As far as impact for their team on a nightly basis, few could stack up with the efforts of South Medford junior guards Yaremi Mejia and Kylie Towry, whose eye-popping numbers filled the stat sheets on every line even with diminished playing time — or having the brakes applied by head coach Tom Cole — due to the Panthers' routine blowouts. For Mejia it was 12 points, seven assists, five rebounds and four steals per game, and her counterpart Towry averaged nearly 19 points, four assists, four rebounds and three steals per game. All that for the first-place and defending champions, not the SOH's No. 3 team.
Combined with the efforts of fellow starters Tess Picknell, Luisa Tago, Ashley Bolston and Andee Ritter — South rotated six players into the starting five this season — that group's average margin of victory in SOH games was by 36 points. For perspective, SOH runner-up Crater scored an average of 53 points per game this season, second-best to you-know-who in the league.
"I don't want to take anything away from those girls, Towry and Mejia in my mind are definitely player of the year-type kids," said GP head coach Scott Wakefield, "but I also think Annie's a deserving candidate. To what magnitude, that's what the other coaches vote for."
Coaches nominate players for first-team consideration and from that list typically has come a conversation that whittles down to a final vote on who should be named player of the year. All the 6A coaches are involved, as well as 5A hybrid mates Ashland and Eagle Point — which is another matter to be addressed later.
Given his team's dominance and a personal feeling that he couldn't single out one player above another, Cole opted to nominate the aforementioned six leaders of his team for consideration. In his mind, that's what his players rightfully deserved given the season they just completed. The Panthers are No. 19 in the MaxPreps Freeman rankings and No. 22 in the MaxPreps Xcellent 25 national polls.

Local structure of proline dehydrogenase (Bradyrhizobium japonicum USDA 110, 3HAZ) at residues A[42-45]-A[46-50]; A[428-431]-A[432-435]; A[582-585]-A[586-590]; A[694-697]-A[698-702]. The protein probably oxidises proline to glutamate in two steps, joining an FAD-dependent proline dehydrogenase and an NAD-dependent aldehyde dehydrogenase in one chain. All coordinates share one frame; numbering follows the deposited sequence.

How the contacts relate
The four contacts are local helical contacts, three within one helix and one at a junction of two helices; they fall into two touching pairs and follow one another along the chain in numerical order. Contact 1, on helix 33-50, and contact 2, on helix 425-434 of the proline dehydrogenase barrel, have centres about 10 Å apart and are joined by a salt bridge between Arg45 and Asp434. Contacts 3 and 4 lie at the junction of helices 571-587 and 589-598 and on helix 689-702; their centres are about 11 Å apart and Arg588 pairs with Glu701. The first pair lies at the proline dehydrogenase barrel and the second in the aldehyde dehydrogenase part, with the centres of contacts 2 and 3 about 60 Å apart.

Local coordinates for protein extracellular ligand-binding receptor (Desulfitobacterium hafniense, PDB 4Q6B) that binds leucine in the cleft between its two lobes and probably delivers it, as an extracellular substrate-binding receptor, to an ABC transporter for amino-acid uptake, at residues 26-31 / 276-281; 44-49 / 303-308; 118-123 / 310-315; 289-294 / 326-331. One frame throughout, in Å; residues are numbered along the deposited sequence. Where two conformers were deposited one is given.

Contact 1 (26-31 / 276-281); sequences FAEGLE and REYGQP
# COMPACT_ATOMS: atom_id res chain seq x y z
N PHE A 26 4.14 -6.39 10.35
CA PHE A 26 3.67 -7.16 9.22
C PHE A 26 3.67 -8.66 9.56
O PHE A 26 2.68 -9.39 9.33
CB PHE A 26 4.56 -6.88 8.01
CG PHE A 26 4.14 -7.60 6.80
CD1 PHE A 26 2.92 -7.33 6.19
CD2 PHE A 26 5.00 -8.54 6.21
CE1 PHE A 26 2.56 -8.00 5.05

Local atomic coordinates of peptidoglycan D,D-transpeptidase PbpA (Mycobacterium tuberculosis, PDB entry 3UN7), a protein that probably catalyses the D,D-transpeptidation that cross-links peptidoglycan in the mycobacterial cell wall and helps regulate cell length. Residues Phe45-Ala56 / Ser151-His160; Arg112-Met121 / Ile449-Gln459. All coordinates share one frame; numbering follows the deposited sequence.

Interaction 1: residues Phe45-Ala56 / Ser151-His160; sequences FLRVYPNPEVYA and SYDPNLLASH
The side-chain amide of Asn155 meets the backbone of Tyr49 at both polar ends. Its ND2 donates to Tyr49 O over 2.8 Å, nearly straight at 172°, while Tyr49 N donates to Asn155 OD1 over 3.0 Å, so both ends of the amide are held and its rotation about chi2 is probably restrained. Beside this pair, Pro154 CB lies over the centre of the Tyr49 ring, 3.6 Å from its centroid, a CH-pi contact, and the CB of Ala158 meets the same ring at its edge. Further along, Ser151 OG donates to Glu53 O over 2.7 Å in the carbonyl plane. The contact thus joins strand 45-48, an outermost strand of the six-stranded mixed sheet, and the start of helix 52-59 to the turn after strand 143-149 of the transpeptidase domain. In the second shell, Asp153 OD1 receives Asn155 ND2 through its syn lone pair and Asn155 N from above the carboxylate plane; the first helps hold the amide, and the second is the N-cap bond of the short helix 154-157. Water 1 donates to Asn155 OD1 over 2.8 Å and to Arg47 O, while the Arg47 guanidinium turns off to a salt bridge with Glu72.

"Did I expect that all of them would be first-team kids, no, but I really felt that our kids had earned the other coaches' respect to be considered for more than what the voting ended up," added Cole.
The problem there is, when you make a case for how much better six of your players are than just about everyone else, it tends to tick some people off. No matter how your team fared in the season, each coach tends to have that one special player or two who is near and dear to their heart because of all the blood, sweat and tears they've given in pursuit of success. As a coach, you don't want to hear that those players don't stack up against the others, even if it is mostly by you reading between the lines instead of how it was outwardly presented.
In reality, Cole should have made the hard choice coaches need to make, paring down his list to one or two for player of the year voting and then trying for a third first-teamer. Does that mean a deserving player or two falls to the second team, absolutely, but there is a sense of community that needs to be adhered to in these situations. No matter how great the South Medford boys teams have been in the past with the likes of the Singlers and Fiegis and Johnsons, I can't recall an all-conference team that had more than three Panthers on the first team.